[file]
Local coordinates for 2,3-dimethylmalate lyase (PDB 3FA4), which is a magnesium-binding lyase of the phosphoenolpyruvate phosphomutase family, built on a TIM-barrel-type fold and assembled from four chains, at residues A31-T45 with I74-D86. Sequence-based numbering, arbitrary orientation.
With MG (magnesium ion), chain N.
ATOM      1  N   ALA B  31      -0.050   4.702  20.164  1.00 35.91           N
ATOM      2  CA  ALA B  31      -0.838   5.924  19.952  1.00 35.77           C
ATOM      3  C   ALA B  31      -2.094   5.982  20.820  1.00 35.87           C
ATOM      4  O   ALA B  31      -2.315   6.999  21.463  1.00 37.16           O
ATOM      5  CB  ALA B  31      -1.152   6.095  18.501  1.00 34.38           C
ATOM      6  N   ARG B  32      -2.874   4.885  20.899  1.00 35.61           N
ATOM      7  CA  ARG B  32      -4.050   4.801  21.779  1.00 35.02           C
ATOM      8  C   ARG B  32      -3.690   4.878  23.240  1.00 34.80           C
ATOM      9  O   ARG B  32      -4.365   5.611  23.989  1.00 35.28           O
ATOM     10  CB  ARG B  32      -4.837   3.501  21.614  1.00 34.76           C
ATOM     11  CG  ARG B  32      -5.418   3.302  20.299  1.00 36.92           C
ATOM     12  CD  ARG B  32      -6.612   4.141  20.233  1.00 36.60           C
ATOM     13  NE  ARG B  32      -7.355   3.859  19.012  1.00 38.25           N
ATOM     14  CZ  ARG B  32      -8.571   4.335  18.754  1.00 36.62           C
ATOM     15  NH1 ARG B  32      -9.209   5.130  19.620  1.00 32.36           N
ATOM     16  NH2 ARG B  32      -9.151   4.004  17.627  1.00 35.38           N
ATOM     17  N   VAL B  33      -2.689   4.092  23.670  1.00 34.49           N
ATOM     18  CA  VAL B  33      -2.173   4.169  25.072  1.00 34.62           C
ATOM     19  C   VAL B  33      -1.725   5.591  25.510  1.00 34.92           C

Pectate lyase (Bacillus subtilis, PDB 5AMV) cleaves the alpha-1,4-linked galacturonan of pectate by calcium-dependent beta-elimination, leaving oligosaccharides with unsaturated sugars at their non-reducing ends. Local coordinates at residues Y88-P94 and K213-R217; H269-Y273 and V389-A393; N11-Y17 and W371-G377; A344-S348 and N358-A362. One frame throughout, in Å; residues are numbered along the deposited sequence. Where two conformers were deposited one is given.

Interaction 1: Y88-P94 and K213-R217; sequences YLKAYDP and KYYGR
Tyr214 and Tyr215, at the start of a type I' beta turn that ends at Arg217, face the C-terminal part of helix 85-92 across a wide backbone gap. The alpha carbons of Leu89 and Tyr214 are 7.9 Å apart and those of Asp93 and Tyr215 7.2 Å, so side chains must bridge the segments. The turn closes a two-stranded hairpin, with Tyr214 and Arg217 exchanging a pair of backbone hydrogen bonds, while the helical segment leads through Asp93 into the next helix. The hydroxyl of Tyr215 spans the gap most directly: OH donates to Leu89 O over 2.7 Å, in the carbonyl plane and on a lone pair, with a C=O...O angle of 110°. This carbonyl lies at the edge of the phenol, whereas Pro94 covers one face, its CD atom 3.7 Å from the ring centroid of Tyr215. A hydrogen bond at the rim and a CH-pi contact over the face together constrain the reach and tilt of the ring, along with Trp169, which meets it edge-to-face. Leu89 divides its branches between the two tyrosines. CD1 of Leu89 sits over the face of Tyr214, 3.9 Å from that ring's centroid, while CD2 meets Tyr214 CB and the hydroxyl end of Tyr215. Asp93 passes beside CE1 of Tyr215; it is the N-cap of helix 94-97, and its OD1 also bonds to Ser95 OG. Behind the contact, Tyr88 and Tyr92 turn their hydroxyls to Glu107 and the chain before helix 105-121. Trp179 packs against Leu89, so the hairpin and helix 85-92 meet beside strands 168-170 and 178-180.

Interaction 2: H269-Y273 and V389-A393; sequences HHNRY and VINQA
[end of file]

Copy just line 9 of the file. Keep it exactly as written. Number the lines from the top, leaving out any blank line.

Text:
ATOM      7  CA  ARG B  32      -4.050   4.801  21.779  1.00 35.02           C